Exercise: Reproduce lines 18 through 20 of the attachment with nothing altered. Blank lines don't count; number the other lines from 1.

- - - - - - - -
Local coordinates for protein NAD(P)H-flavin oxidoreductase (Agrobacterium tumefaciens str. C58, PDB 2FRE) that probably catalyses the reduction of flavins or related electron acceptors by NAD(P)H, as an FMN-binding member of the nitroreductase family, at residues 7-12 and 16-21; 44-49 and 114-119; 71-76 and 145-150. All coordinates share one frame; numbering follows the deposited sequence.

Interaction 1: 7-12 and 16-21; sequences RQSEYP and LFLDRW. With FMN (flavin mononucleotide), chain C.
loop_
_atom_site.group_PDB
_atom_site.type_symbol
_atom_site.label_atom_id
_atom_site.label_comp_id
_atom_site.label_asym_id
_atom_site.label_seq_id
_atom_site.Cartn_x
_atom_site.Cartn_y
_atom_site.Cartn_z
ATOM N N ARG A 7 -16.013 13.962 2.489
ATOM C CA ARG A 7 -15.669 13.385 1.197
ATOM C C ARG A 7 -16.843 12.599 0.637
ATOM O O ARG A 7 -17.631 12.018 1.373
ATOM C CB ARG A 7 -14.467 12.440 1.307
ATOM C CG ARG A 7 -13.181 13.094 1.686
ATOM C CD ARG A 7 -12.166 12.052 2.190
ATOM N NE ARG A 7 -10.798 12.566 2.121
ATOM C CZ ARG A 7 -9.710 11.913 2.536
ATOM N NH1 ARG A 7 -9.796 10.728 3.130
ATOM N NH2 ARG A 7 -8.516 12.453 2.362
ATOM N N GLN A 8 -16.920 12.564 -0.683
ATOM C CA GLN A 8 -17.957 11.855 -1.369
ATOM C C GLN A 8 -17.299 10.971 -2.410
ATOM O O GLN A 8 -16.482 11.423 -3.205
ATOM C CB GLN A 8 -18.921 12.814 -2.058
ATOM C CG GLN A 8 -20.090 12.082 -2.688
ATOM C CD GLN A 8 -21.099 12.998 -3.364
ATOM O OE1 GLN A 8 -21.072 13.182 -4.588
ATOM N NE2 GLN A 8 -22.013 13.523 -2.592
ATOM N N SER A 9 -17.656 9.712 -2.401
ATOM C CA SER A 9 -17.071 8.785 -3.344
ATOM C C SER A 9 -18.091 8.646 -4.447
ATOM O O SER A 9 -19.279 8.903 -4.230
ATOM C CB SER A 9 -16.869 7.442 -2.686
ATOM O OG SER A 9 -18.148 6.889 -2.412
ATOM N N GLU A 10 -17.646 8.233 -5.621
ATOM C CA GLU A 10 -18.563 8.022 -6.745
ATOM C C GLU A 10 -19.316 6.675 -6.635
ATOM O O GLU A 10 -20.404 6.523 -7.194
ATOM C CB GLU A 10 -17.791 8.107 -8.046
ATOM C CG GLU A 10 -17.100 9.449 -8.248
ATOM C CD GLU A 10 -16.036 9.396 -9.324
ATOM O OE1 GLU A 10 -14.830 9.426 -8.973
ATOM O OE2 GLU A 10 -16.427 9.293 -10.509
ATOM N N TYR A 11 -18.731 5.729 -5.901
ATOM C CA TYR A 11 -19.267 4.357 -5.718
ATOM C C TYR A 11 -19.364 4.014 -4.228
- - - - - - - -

ATOM C CG ARG A 7 -13.181 13.094 1.686
ATOM C CD ARG A 7 -12.166 12.052 2.190
ATOM N NE ARG A 7 -10.798 12.566 2.121